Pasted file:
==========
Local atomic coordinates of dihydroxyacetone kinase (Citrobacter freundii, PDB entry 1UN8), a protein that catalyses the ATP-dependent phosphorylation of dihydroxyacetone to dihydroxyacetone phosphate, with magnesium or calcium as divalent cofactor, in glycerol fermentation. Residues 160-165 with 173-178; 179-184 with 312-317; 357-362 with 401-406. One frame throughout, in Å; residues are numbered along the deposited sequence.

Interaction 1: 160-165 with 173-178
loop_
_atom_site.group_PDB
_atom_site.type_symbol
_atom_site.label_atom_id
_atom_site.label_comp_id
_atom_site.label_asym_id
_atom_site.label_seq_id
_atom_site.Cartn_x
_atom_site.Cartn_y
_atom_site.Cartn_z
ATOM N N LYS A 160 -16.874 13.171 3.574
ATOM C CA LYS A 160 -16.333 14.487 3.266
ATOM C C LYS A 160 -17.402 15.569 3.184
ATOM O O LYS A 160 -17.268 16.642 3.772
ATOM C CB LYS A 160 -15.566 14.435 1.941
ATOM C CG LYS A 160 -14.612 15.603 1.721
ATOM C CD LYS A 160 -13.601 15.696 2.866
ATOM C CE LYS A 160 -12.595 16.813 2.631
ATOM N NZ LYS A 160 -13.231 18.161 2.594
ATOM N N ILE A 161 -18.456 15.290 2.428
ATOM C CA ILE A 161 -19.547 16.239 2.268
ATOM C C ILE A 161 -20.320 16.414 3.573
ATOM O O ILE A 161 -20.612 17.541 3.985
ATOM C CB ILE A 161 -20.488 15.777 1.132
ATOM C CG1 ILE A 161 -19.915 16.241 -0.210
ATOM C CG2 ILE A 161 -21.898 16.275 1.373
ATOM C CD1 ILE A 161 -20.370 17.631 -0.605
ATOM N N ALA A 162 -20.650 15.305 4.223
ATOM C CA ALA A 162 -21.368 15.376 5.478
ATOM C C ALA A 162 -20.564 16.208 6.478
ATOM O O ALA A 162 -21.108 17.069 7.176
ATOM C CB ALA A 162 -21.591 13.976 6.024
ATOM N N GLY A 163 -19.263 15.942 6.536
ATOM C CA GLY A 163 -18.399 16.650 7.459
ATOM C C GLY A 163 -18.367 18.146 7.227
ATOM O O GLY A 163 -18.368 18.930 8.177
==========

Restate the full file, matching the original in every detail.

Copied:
Local atomic coordinates of dihydroxyacetone kinase (Citrobacter freundii, PDB entry 1UN8), a protein that catalyses the ATP-dependent phosphorylation of dihydroxyacetone to dihydroxyacetone phosphate, with magnesium or calcium as divalent cofactor, in glycerol fermentation. Residues 160-165 with 173-178; 179-184 with 312-317; 357-362 with 401-406. One frame throughout, in Å; residues are numbered along the deposited sequence.

Interaction 1: 160-165 with 173-178
loop_
_atom_site.group_PDB
_atom_site.type_symbol
_atom_site.label_atom_id
_atom_site.label_comp_id
_atom_site.label_asym_id
_atom_site.label_seq_id
_atom_site.Cartn_x
_atom_site.Cartn_y
_atom_site.Cartn_z
ATOM N N LYS A 160 -16.874 13.171 3.574
ATOM C CA LYS A 160 -16.333 14.487 3.266
ATOM C C LYS A 160 -17.402 15.569 3.184
ATOM O O LYS A 160 -17.268 16.642 3.772
ATOM C CB LYS A 160 -15.566 14.435 1.941
ATOM C CG LYS A 160 -14.612 15.603 1.721
ATOM C CD LYS A 160 -13.601 15.696 2.866
ATOM C CE LYS A 160 -12.595 16.813 2.631
ATOM N NZ LYS A 160 -13.231 18.161 2.594
ATOM N N ILE A 161 -18.456 15.290 2.428
ATOM C CA ILE A 161 -19.547 16.239 2.268
ATOM C C ILE A 161 -20.320 16.414 3.573
ATOM O O ILE A 161 -20.612 17.541 3.985
ATOM C CB ILE A 161 -20.488 15.777 1.132
ATOM C CG1 ILE A 161 -19.915 16.241 -0.210
ATOM C CG2 ILE A 161 -21.898 16.275 1.373
ATOM C CD1 ILE A 161 -20.370 17.631 -0.605
ATOM N N ALA A 162 -20.650 15.305 4.223
ATOM C CA ALA A 162 -21.368 15.376 5.478
ATOM C C ALA A 162 -20.564 16.208 6.478
ATOM O O ALA A 162 -21.108 17.069 7.176
ATOM C CB ALA A 162 -21.591 13.976 6.024
ATOM N N GLY A 163 -19.263 15.942 6.536
ATOM C CA GLY A 163 -18.399 16.650 7.459
ATOM C C GLY A 163 -18.367 18.146 7.227
ATOM O O GLY A 163 -18.368 18.930 8.177